I recently subscribed to Graydon Carter’s new publication ‘Air Mail‘. I have to admit, I only became aware of its existence by accident. Just looking through the past issues I found Ash Carter’s revelatory essay/ interview with Wieseltier and its other protagonists of August 15, 2020 :
Headline: Taking—and Making—Liberties
Sub-headline: Three years after #MeToo allegations sank his Laurene Powell Jobs–funded magazine, Leon Wieseltier wants back in
“I went away,” he told me. “And I reflected. I tended to my son as best I could, because that was my primary consideration. Some friends stood by me.” He paused. “It was sort of an interesting experience. I’d been made a pariah, and I’ve read about pariahs all my life, so I guess I’m the wiser for it.” When I pressed for more details about this period, Wieseltier said, more than once, “This is not my redemption story.” He became more animated on the subject of his new quarterly, which until now has been a closely guarded secret. Its name, at once proudly patriotic and vaguely seditious, is Liberties. It has an editorial staff of two: Wieseltier and his managing editor, a 24-year-old graduate of the University of Pennsylvania named Celeste Marcus.
Although I have selected a quotation, it seems that contrition for past misdeeds seems to be an alien concept, that represents a pattern throughout the interview. It isn’t exactly denial, but a muted form of arrogance. Which reminded me of this 1999 New York Times interview by Sam Tanenhaus.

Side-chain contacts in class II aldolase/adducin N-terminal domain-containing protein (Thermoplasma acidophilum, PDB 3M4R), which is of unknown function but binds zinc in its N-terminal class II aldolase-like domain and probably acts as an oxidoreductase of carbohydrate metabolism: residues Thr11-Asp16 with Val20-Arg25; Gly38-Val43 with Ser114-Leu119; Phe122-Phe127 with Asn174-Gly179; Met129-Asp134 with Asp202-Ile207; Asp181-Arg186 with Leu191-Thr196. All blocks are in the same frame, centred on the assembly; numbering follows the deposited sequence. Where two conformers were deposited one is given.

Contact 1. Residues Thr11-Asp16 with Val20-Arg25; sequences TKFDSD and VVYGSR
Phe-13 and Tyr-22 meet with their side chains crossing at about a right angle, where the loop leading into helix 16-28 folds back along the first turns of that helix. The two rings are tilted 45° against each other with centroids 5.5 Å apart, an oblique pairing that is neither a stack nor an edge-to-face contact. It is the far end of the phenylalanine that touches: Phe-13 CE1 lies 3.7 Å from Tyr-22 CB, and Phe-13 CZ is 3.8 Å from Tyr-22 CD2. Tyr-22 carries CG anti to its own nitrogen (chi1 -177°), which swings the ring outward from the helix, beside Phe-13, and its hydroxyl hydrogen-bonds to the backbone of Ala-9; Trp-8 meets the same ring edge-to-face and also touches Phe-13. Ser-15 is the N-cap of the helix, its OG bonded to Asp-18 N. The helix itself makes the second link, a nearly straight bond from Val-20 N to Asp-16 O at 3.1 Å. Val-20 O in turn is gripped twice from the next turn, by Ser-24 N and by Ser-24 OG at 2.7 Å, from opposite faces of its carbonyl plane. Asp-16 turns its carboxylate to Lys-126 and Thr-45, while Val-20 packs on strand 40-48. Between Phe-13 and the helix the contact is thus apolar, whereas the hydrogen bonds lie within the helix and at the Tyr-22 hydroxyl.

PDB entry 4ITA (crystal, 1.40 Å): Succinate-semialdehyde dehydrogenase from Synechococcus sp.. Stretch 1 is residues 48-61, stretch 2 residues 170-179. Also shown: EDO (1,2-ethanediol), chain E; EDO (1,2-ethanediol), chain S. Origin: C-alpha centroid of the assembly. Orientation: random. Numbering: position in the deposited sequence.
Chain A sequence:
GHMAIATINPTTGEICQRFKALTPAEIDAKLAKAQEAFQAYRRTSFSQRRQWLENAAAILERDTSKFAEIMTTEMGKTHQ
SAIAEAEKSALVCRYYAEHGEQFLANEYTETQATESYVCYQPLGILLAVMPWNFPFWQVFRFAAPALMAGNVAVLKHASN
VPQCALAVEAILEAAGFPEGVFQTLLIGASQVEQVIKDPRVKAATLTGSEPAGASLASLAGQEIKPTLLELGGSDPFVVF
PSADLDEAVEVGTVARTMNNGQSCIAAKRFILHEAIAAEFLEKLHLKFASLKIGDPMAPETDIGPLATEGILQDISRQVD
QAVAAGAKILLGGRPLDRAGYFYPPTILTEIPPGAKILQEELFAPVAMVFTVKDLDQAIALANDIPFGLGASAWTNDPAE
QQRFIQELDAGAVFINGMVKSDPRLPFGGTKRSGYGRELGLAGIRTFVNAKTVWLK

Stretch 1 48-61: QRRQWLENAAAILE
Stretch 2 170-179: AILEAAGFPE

Headline: Wayward Intellectual Finds God
The literary/political melodrama that was the lot of 1999’s Leon Wieseltier is refracted though the opinions of his friends, and an admiring interviewer. What is left untouched is the unstinting admiration, that veers into near idolatry for Henry Adams. Was this mere affectation for the eyes of a newspaperman?
Ernest Samuels biography of Adams was published in 1989, and its one volume abridgement, of those three volumes in 1995. That abridgement by Samuels’ biography, at 462 pages, that records Adam’s history of Anti-Semitism, in its erratic expressions, didn’t seem to intrude into Wieseltier’s awareness. As a literary critic and expert on American life, letters and politics, how could such a telling component of Adams’ character have escaped Wieseltier’s attention, the very sine qua non of the critic?